Phil Ivey saw more than $10 million slip through his hands on Tuesday, after the UK Supreme Court ruled against him in his final battle to regain £7.7 million he won in London’s Crockfords Casino using a technique called “edge sorting” to maintain an advantage.
Honest Cheater, Dishonest Edge
A unanimous ruling by five Supreme Court justices upheld a Court of Appeal’s previous decision that Ivey’s actions constituted cheating. They dismissed Ivey’s argument that dishonest intent was necessary for something to be considered cheating.
“There is no requirement that the defendant must appreciate that what he has done is, by those standards, dishonest,” said Lord Anthony Hughes of Ombersley, who delivered the ruling. “If cheating at gambling required an additional legal element of dishonesty, it would be satisfied in this case.”
Lord Hughes added, “What Mr. Ivey did was to stage a carefully planned and executed sting. That it was clever and skillful, and must have involved remarkably sharp eyes, cannot alter that truth.”
The ruling marked the end of a five-year battle between Phil Ivey and Crockfords Casino in Mayfair, London. It began back in 2012 when Ivey and fellow gambler, Cheung Yin Sun (AKA “Queen of Sorts”), visited the venue and arranged for a high-stakes game of punto banco, a form of baccarat.
While playing, the pair used an “edge-sorting” technique to gain an advantage in the game. Genting, which owned the casino, discovered what was going on after Ivey had won £7.7 million and refused to pay out his winnings, claiming that he cheated. The casino did refund his original £1 million stake, however.
Ivey claimed edge-sorting was a legitimate strategy. He insisted he couldn’t have cheated, as there was never an element of dishonesty involved, and he never touched the cards and simply made requests, such as having the cards turned a certain way, which the casino honored.
In other words, he believed he was simply exploiting Crockfords’ concessions to become an advantage player.
“This has been a landmark case in how the courts approach cheating in the modern day,” said Genting UK chief operating officer Paul Willcock. “This entirely vindicates Genting’s decision not to pay Mr. Ivey, a decision that was not taken lightly.”
Ivey Reaction: Rubbish!
Ivey, 40, who earlier this year became a first-ballot inductee into the Poker Hall of Fame, released a statement after the ruling.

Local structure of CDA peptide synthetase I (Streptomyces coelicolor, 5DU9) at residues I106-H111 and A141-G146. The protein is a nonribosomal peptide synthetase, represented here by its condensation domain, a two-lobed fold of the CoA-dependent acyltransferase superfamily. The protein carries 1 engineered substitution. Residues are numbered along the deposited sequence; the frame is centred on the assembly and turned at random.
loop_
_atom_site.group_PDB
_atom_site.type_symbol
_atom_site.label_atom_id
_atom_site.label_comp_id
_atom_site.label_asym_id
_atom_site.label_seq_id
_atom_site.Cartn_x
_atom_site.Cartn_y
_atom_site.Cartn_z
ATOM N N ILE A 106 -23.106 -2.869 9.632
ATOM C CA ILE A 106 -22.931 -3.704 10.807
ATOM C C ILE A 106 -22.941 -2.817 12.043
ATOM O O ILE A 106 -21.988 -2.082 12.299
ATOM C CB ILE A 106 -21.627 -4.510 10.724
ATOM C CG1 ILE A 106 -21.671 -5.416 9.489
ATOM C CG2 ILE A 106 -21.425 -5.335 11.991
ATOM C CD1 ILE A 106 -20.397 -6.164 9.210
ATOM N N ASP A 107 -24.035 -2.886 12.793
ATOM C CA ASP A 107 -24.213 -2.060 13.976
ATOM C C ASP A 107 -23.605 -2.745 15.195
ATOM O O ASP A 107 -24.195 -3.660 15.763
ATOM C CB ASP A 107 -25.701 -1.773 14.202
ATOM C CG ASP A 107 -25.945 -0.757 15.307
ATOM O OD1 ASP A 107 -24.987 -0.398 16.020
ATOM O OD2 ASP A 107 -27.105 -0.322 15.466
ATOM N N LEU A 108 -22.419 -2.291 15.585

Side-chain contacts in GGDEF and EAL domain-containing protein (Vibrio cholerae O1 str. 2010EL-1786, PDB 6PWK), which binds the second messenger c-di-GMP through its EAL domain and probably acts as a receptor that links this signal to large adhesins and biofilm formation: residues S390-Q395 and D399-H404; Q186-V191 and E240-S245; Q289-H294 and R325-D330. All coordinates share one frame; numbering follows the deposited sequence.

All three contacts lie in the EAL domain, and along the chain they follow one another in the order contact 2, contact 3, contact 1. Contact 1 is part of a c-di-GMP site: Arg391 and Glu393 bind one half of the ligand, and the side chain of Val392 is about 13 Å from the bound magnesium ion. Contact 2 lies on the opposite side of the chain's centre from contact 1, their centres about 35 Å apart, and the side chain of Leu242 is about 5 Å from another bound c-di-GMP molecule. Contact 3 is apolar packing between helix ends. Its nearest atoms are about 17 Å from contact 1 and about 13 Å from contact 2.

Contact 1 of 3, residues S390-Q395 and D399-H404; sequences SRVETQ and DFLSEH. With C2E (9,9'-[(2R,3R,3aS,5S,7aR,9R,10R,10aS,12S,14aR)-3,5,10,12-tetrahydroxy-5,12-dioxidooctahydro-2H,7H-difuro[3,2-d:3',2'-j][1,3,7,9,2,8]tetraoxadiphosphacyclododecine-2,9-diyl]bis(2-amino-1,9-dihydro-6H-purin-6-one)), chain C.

“It makes no sense that the UK Supreme Court has ruled against me, in my view, contrary to the facts and any possible logic involved in our industry. At the time I played at Crockfords, I believed that edge-sorting was a legitimate Advantage Play technique and I believe that more passionately than ever today.
As Mr Justice Mitting found, this is not just my personal view but one that “commands considerable support from others” and I am grateful to the Supreme Court for confirming Mr Justice Mitting’s finding that I was a truthful witness in this respect and that this was my honest belief. As a professional gambler, my integrity is everything to me.
It is because of my sense of honor and respect for the manner in which gambling is undertaken by professional gamblers such as myself that I have pursued this claim for my unpaid winnings all the way to the Supreme Court. It is very frustrating that the UK judges have no experience or understanding of casinos and Advantage Play, or the ongoing battle between casinos and professional gamblers attempting to level the playing field. If they had, I am very confident the result in this case would have been in my favor.”
It marked the second big blow for Ivey in less than a year. Back in December, he was ordered to repay $10.1 million to the Borgata Casino in Atlantic City after a New Jersey court ruled that by engaging in edge-sorting, he had breached his contact with the casino.